One, it is worthwhile to think about your current and potentially future providers of HR technology solutions in this context. Does your provider talk about their product roadmap for the next year or two in the same way you run down your holiday shopping or grocery list? Do they talk about the future as simply the container in which they will 'ship' more features and gadgets? Or do they discuss their plans and directions using your challenges and your desired outcomes as the context in which they are organizing and planning to deliver new solutions? I know I have written about this before, but it is worth repeating - almost any provider can build the capability you need if they think they have to. What is much more important for your long term success with a tech provider is if yours and their visions of the future are in alignment, and the methods, pace, and you feel confident in the manner in which you will both grow and evolve to be better prepared to succeed in that future. That is what is really important. Not just "shipping."

    And the other reason that this idea of the 'Feature factory' is important? Because in late 2016 it is pretty likely that all but the very smallest organizations have in-house IT and development teams themselves, and these teams are comprised of folks that both do not want to work in an environment that could be described as a feature factory, and at the same time have lots of career options that don't include your organization. As HR leaders, it is probably worthwhile from time to time to check in with some of your really important, hard to find, and harder to replace tech talent types and see how they really think and feel about the organization's development climate. If you are treating these talented and in-demand folks too much like cogs in the machine, chances are they won't want to stay in that machine for too long. They will see your shop as a skills and resume builder stepping stone to somewhere more interesting, more fun, and more challenging.

    Ok, that's it from me. Tip your servers.

    Have a great weekend!

    Monday
    Nov072016

    Working too much is (possibly) bad for your brain

    Quick question, if you had to guess, what do you think would be 'better' (for folks 40 and older), in terms of maintaining or even enhancing your overall cognitive abilities - I will give you two options, pick the one you think would be 'better'.

    1. Working at a full-time job that is a real grind, and putting in 60+ hours/week

    2. Doing more or less nothing in terms of paid employment, i.e., spending a lot of time playing video games, watching Netflix - that kind of thing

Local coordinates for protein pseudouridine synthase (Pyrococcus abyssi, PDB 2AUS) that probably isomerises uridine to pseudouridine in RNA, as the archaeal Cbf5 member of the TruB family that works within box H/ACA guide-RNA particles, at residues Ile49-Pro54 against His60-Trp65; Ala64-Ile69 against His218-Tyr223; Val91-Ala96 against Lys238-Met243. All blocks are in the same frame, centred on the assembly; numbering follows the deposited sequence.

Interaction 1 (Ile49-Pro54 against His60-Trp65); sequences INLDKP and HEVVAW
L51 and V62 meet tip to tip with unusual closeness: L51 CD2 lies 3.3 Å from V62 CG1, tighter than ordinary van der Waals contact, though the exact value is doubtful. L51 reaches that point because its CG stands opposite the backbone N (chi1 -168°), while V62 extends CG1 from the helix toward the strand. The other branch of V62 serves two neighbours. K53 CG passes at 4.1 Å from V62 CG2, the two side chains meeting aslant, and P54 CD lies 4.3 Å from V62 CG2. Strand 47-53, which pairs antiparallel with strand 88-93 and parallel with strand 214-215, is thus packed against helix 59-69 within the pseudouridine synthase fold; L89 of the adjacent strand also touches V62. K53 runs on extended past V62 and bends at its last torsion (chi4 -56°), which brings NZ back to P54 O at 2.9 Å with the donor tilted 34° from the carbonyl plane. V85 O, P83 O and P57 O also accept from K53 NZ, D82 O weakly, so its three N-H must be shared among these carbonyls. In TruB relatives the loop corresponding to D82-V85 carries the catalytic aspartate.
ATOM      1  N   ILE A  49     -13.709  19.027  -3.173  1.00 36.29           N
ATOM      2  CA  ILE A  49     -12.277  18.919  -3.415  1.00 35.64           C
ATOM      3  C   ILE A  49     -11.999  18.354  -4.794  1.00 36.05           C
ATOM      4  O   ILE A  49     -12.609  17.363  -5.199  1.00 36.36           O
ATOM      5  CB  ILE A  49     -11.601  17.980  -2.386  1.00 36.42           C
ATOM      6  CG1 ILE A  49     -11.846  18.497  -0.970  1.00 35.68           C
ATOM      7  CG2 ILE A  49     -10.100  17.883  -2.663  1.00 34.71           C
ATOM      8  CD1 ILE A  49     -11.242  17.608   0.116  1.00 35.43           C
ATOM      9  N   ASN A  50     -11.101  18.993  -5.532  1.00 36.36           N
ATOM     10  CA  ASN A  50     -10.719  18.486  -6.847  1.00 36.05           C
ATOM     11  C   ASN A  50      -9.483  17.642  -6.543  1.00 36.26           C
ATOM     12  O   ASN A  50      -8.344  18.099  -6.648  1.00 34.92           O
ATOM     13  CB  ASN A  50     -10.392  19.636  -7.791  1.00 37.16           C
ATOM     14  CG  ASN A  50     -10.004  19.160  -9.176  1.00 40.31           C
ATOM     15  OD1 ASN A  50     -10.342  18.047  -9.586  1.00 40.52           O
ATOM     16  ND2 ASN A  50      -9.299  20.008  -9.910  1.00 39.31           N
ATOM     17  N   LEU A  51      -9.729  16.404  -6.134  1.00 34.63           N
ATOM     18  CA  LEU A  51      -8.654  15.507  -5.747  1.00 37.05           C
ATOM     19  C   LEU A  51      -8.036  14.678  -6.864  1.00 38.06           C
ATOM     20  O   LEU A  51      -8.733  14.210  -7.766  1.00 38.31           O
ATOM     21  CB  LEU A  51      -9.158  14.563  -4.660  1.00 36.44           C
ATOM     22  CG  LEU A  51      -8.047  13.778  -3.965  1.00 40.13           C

Well, according to a recent research study published at the University of Melbourne, the guy sitting on the sofa binge watching The Walking Dead is probably better off, at least in terms of cognitive functioning, than the 60 hours/week work hero.Three Flags (1958), Jasper Johns

    So what might be the true, 'best' option to keep cognitive function from deteriorating as we get older?

    Unsurprisingly, the answer lies somewhere in between the two extremes of 'doing nothing' and 'probably working too much.'

    From the University of Melbourne's findings:

    Our findings show that there is a non-linearity in the effect of working hours on cognitive functioning. For working hours up to around 25 hours a week, an increase in working hours has a positive impact on cognitive functioning. However, when working hours exceed 25 hours per week, an increase in working hours has a negative impact on cognition. Interestingly, there is no statistical difference in the effects of working hours on cognitive functioning between men and women.

    This could be the greatest argument yet for the three day work week, at least for folks in the 40+ crowd, (is anyone actually arguing for a three day work week? Maybe I can start the groundswell here).

    But what is interesting about the research and the conclusions is how it more or less aligns with what most of us would intuitively feel to be the case - that being engaged in work helps keep the brain sharp, and the mental faculties in shape. It would be hard to argue, based on a personal and informal review of the losers in our lives, (I am looking at you, Mr. no-good brother in law), that sitting on the sofa all day is good for cognitive functioning.

    What might be surprising however is the pretty low weekly working hours threshold where cognitive function starts to decline. Twenty five hours per week is squarely in the 'part-time' category, and likely not the one in which most of us find ourselves in during the prime, (or what we think is the prime), of our working careers.